Cell and Molecular Biology

The Department of Orthopaedics researchers study differentiation and tumorigenesis in bone marrow stem cells and osteoblasts.  These studies utilize individual and tissue culture facilities, as well as a newly equipped shared Cancer Center facility with isolation rooms for primary cell culture and virus-mediated gene transfers.  Molecular biology resources are state-of-the-art.  Experienced staff run the day-to-day activities at a range of core facilities - the Center for Advanced proteomics Research, the Flow Cytometry Faiclity, the Molecular Resource Facility with deep-sequencing capability, the Bioinformatics Core, and the Center for Applied Genomics.


Cell and Tissue Biomechanics

Facilities include a newly established lab with precision bone tissue machining equipment and electromechanical testing machines convenient to the cell culture facilities described above.  Monotonic and fatigue biomechanical testing is accomplished in a wide range of loads (up to 250 N) and frequency (up to 100 Hz), and is being used to study the biological effects of exogenous agents and mechanical loading on bone tissues and cells.  Testing of larger tissue samples can be accommodated in the Whole Bone and Joints Biomechanics Lab.

Hard Tissue Histology

Orthopaedics researchers utilize this departmental resource for the preparation and analysis of hard and soft tissue histological sections.  A full range of facilities is available for tissue dissection, fixation, dehydration, plastic embedding, sectioning, polishing, slide preparation and histology. Staining, in situ hybridization, and immunohistochemistry are routinely performed. Decalcification of samples is also implemented in preparation for soft tissue histology in the newly equipped core general histology facility located n the Cancer Center.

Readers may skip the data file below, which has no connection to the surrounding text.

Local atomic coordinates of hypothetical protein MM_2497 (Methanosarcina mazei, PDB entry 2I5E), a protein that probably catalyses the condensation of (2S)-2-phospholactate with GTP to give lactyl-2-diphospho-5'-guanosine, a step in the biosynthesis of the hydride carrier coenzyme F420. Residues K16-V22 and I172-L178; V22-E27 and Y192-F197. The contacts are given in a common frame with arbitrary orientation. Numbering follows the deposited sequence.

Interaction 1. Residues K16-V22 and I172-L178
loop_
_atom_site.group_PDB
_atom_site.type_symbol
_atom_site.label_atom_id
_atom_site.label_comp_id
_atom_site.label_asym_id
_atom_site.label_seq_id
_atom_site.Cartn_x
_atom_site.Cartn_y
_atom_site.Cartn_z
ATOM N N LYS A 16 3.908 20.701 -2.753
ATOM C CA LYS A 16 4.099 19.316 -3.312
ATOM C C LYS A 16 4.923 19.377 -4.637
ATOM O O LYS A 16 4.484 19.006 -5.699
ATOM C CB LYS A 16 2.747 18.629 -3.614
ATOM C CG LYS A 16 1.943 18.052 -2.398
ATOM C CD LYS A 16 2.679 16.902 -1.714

Core facilities include a Nikon A1 confocal microscope acquired through a NIH-shared instrumentation grant. The A1 is a fully-automated confocal system for capturing high-quality images of tissues, and dynamic cellular and molecular events at high speed (i.e., live-cell imaging). For in vivo molecular event detection in whole-body scans of rodent models, Xenogen IVIS-200 optical imaging system provides imaging of fluorescence and bioluminescence through tags that are either administered or genetically engineered. For in vitro isolation of protein, DNA and RNA from histological sections and cultures, a Zeiss PALM laser-capture miscroscope utilizes an integrated imaging workstation to allow precise dissection of tissue and cell populations. For structural and mineral density analysis of bones and tissues, 3D micro-computed tomography (micro-CT) scanning is accomplished by departmental bioengineering staff at the micro-CT core.  Reconstruction of scans and comprehensive analysis are completed with specialized computing facilities within the department.

Whole Bone and Joint Biomechanics

Expert bioengineers test the performance and endurance of endoprostheses, such as hips, knees and fracture fixation devices, by replicating the in vivo loading conditions that these orthopaedic devices sustain in patients.  Novel bone-forming (osteogenic) agents are tested to enhance the fixation of the implants, and to accelerate the healing process after injury or surgical intervention. A servohydraulic mechanical testing machine (MTS), a 6-camera motion analysis system (Optotrak Certus), and custom computer algorithms (Matlab/Labview) are routinely employed to perform the biomechanical tests and process the resulting data.